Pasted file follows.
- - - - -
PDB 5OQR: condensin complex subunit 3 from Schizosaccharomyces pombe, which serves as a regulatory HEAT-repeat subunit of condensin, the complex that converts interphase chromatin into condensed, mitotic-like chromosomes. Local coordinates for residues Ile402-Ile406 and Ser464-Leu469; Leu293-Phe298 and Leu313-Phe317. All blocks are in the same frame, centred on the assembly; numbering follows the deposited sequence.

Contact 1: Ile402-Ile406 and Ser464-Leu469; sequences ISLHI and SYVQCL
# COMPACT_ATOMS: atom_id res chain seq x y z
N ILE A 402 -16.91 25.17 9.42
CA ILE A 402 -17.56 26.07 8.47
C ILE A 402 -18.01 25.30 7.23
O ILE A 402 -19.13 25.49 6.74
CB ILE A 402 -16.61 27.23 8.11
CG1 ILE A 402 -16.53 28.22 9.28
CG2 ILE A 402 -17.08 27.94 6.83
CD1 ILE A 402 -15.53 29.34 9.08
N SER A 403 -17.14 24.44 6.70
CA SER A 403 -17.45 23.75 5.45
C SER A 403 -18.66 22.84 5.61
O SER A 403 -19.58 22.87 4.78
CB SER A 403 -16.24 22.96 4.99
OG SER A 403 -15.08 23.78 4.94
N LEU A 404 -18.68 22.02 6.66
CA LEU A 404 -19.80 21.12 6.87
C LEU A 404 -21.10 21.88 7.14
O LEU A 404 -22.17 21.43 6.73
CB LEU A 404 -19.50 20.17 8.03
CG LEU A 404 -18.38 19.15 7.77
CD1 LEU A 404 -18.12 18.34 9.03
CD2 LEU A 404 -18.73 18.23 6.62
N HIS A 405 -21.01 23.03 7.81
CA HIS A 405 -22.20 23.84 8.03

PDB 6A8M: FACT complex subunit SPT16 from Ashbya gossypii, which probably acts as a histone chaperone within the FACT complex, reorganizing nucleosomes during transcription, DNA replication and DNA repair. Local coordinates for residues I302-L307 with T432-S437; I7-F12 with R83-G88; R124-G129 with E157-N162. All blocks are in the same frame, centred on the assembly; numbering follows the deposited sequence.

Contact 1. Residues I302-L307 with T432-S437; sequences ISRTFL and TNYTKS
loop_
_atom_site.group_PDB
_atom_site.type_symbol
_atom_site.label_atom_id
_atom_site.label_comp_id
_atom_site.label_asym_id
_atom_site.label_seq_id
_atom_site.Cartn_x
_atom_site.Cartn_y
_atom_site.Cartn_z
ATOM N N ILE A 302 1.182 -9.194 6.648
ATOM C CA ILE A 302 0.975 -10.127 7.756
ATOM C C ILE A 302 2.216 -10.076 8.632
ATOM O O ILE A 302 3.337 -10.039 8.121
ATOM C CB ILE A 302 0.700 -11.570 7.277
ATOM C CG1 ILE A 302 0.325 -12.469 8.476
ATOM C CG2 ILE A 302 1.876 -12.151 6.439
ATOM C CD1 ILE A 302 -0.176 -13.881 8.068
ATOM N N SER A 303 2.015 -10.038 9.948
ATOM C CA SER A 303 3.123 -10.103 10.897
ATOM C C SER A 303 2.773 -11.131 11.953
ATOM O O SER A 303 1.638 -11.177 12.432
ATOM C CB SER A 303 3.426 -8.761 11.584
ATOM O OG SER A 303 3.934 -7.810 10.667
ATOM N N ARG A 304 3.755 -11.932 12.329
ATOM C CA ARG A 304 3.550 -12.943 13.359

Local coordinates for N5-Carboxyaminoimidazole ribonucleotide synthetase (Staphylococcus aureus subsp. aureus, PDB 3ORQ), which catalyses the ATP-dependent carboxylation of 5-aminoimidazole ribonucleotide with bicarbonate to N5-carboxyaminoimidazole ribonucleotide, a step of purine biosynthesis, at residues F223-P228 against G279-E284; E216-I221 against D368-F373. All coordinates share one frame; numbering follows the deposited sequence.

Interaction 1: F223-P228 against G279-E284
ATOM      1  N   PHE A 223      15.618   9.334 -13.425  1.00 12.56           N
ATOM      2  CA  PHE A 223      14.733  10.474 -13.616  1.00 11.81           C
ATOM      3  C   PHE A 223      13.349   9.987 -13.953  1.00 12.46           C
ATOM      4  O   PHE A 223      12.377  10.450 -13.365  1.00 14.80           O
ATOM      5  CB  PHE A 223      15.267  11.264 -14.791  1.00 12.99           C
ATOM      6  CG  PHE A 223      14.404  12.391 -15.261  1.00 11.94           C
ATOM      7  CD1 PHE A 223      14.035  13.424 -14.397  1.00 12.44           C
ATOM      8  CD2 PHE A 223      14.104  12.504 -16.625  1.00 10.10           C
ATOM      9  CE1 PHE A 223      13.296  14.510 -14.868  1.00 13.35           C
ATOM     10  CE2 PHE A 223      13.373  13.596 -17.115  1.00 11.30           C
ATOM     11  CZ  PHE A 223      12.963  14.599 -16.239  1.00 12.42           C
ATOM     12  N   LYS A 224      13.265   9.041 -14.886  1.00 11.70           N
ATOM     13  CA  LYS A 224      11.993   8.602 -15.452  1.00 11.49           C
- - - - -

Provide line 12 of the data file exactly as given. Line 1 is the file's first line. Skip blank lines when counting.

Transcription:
N SER A 403 -17.14 24.44 6.70